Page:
One of these things is Digitisation! Removing the traces of Photo Rot from a digital image is rather simple. Certainly simpler than removing the same issue from an original photo! Whilst it will not save the original photograph, it will preserve the memories.

Apart from restoring the photographs, occasionally I am asked to restore a document. This could be as simple as adjusting the contrast to enable the faded ink to be visible and legible, or to repair damage to a page, such as tearing, silverfish or discolouration of the paper itself. These are all rather simple fixes, especially compared to photographs.

Basically, you should have restored, whatever you believe needs the most urgent action first. fading, cracked, torn or rotting photos, crumbling, faded documents. These should be first. As in 10, 20 or even 30 years, they may not be salvageable or even legible. We cannot reverse the damage of the original, but we can restore it digitally and then preserve the original as best we can.

What should I ignore or even throw away?

This is possibly the toughest question of them all! What should you ignore? Well as already stated above, one person’s junk is another person’s research! Nothing should be totally ignored, but making it a low priority to allow more pressing things to be digitised is a nicer way to look at it.

When restoring photographs, I always make a second copy of photographs that are mounted on a card backing. I then photoshop the actual photograph out and save the cardboard frame. These seemingly boring, ornate cardboard backing cards are collectable to some, as they tell a story of the photographic studios. They often bear the studio name, phone number or other identifying information. They were often created using ‘modern’ technologies or printing techniques, so print-geeks enjoy them. They are also useful for when another photograph from the same studio comes in which has a damaged frame. I can ‘insert’ the saved frame into the new photograph, creating a repaired composite.

Some photographs have handwriting or even a stamp on the reverse side. A Printer’s Mark, a Studio name, or even better, handwritten names of all persons in the photograph. With any luck, all of these marks are visible! It’s all relevant to someone. I tend to include all of this information into the Metadata, so that eventually a search can be completed on the photographer’s studio, and all images from that studio will be shown. It might mean images from multiple different local clubs, covering decades, or it might be a single image. But the images will tell a story of that studio. When they were operational, the props they perhaps used, or the arrangement of persons in the image. It could show a particular lighting method used by that studio that was unique. Including there persons names in the metadata allows a search for their name to display all of the team photos that they were a part of at multiple clubs. ie. Uncle Fred played football, cricket, lacrosse and lawn bowls.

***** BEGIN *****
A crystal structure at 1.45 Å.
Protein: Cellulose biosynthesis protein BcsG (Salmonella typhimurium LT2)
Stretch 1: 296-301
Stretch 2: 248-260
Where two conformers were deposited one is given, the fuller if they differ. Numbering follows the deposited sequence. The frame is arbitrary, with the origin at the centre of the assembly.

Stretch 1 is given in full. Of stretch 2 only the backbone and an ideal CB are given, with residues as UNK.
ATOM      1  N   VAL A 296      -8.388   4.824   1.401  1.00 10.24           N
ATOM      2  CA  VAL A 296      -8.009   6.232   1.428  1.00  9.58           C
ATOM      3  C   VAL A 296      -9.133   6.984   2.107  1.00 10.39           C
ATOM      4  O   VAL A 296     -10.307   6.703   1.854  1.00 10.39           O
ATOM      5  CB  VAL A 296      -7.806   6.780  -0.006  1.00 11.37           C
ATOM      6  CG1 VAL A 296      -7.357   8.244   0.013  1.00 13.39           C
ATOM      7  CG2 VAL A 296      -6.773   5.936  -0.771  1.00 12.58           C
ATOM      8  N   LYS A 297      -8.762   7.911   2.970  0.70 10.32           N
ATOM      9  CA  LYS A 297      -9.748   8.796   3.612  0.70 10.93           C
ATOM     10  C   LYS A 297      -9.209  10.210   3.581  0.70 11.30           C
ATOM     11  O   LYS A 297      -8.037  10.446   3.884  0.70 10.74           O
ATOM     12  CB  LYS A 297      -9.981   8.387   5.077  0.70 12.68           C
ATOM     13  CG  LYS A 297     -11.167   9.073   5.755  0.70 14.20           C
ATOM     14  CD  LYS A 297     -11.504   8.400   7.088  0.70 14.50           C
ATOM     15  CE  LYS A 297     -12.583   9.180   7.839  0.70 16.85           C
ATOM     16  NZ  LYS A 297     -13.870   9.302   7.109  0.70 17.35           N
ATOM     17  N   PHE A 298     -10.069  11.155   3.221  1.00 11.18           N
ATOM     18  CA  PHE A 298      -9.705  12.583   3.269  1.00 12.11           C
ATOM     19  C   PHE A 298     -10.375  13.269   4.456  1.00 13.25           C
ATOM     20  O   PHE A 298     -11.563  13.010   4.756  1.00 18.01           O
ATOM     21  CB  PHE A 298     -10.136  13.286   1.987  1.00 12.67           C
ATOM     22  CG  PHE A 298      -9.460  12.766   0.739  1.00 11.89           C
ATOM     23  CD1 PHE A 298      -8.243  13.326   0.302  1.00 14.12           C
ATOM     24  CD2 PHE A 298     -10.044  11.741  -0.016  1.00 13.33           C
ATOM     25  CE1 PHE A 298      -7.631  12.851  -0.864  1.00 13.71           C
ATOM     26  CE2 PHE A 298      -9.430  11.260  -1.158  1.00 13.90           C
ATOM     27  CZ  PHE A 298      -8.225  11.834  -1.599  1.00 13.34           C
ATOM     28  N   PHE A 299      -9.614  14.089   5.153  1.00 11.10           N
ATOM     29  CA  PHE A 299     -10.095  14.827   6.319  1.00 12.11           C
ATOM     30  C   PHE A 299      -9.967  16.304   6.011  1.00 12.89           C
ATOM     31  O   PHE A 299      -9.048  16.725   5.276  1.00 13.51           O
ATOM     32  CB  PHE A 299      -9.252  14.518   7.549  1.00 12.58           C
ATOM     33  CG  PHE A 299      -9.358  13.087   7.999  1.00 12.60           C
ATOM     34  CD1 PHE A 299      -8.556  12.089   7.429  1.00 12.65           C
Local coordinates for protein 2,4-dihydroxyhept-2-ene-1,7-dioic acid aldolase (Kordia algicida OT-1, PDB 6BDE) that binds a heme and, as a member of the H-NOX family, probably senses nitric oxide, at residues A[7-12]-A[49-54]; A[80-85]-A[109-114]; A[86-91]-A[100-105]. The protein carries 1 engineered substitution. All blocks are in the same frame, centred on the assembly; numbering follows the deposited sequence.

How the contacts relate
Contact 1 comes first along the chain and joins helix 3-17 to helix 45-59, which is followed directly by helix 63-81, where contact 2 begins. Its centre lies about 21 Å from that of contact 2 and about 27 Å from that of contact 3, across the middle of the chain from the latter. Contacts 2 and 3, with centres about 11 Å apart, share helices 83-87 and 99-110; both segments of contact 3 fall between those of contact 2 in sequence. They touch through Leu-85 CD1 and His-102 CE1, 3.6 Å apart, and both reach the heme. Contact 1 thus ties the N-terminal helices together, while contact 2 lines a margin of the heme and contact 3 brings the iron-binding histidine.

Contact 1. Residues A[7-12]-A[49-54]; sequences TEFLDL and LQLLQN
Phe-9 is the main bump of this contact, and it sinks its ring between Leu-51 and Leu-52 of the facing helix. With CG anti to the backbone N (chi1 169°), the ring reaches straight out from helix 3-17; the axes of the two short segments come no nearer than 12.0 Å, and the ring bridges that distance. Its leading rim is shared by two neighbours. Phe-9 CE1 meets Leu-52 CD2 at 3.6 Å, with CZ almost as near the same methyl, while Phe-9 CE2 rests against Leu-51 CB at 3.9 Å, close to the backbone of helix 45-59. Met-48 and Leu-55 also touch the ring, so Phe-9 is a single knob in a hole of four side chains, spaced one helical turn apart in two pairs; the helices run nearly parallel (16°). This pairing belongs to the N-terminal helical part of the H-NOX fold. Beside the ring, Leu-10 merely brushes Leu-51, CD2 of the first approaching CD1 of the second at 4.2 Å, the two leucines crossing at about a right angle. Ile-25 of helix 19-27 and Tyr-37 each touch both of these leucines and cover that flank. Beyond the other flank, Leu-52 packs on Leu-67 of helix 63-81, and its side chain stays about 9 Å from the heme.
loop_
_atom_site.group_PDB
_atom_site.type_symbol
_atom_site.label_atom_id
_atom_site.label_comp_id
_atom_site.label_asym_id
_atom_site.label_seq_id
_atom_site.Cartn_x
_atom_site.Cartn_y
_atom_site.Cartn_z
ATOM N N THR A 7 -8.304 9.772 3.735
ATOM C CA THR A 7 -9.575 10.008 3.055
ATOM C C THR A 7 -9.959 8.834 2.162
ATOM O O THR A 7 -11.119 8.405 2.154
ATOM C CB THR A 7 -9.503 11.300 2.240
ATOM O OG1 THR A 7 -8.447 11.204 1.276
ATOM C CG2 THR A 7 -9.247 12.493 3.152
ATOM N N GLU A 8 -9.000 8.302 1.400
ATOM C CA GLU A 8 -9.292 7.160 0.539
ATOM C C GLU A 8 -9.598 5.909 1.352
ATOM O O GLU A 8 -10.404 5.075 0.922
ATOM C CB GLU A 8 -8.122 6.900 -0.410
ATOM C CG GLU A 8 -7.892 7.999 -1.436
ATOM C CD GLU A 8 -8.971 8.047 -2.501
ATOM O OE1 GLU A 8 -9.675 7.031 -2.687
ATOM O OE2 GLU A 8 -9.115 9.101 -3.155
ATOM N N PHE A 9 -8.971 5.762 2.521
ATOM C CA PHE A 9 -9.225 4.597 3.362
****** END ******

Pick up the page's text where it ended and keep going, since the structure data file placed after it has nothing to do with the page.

What should you throw away? NOTHING! Never throw historical items away, even if they are severely damaged, or seemingly useless or irrelevant! Even once something has been digitised, hang on to the original pieces! Preserve them, cherish them. THEY are the artefacts that tell the story.

For photographs, correct storage is paramount. Archival tissue paper to seperate individual prints, carefully contained in a brown cardboard box, (think small archival storage) which in turn, should be placed in a sealed plastic storage container. I also include some rice or a few silica pouches (ask the local shoe shop, they will have hundreds of these that are usually thrown away. Both silica and rice do the same thing, which is absorb moisture, condensation and help prevent mould. note, rice and silica should only be placed in the container within a small sewn cloth bag, and never loose! The tissue paper helps to protect the images from being scratched or damaged by other items in the box, as well as reducing the acidity that comes into contact with the image, both from our hands and from the atmosphere, which causes the browning of paper and photographs. The brown cardboard box shields the images from sunlight which causes them to eventually fade or discolour.

Documents are a little simpler, in that they do not have silver rot. If in a bound volume, they should be placed neatly into a plastic storage container that can be sealed, silica or rice added (in a small sewn cloth bag, not loose!) As long as there is airflow on all sides (ie. not stacked on end if possible, as this can cause spine damage to bound volumes). Individual newspaper clippings should be stored in similar conditions to photographs – individually separated with tissue paper, sealed in a small box to prevent them being crushed, as well as to prevent newspaper yellowing due to sunlight.

Even if it doesn’t seem relevant, someone obviously thought it was important enough to keep for the last 100 years. Preserve, store and catalog it. Someone may be looking for that exact item in 20 years time, then you can gloat that it was YOU who rescued it and preserved it!

Bringing the Old into the 21st Century.